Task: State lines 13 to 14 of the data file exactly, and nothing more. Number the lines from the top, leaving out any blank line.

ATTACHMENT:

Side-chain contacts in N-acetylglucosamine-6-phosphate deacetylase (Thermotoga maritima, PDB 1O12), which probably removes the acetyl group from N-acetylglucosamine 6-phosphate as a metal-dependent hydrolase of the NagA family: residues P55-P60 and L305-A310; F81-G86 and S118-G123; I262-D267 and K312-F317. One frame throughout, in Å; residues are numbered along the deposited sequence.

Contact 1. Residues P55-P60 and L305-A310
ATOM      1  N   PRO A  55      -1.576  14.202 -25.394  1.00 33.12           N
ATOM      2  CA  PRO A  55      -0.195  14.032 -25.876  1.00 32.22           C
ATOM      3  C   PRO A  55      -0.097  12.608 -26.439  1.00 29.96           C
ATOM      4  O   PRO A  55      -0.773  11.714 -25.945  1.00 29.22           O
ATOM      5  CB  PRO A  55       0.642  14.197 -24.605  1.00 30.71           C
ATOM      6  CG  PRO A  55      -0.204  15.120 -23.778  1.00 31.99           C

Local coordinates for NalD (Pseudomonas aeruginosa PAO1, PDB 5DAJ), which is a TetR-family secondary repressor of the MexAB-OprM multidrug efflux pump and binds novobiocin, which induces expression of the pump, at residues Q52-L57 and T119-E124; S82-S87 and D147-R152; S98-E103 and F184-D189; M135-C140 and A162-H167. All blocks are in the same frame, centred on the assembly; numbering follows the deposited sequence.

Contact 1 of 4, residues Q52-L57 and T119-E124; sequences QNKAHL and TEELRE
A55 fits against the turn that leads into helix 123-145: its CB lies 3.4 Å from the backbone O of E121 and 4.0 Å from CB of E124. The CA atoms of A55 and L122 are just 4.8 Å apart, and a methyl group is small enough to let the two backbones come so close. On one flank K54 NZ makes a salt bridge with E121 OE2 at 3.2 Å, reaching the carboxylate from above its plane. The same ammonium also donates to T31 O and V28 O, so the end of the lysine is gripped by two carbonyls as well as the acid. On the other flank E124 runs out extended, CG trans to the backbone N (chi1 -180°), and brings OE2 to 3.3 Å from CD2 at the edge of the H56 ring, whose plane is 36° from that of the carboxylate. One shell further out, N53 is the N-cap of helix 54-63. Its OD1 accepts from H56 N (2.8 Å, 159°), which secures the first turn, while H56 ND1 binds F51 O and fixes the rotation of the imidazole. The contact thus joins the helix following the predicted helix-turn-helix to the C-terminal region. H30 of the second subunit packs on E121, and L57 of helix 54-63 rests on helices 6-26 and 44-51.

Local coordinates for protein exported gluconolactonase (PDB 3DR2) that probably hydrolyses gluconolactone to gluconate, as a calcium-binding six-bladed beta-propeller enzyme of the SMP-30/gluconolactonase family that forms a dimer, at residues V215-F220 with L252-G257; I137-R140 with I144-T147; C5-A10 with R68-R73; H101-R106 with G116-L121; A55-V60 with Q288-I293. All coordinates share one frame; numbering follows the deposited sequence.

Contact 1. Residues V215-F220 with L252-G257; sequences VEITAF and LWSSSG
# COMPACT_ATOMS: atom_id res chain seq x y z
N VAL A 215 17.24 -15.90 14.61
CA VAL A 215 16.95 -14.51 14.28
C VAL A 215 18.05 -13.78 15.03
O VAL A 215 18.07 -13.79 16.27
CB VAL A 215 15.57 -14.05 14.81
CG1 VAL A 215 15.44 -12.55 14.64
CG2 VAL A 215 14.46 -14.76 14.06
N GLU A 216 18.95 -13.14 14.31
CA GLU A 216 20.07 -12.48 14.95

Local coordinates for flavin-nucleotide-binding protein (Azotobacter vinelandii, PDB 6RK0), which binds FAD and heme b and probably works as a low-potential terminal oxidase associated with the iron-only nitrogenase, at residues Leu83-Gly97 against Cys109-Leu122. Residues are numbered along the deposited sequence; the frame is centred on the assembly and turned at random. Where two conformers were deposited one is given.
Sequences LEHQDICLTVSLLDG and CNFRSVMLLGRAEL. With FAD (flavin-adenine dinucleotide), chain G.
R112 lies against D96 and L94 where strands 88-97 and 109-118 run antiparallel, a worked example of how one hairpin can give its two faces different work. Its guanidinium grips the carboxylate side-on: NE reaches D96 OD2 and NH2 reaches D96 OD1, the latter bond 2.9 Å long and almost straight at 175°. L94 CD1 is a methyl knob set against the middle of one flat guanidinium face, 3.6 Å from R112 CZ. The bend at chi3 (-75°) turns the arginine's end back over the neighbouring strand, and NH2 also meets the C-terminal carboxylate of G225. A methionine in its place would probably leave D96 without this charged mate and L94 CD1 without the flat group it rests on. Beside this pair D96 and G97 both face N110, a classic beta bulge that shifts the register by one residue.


Contact 1. Residues V215-F220 with L252-G257; sequences VEITAF and LWSSSG
# COMPACT_ATOMS: atom_id res chain seq x y z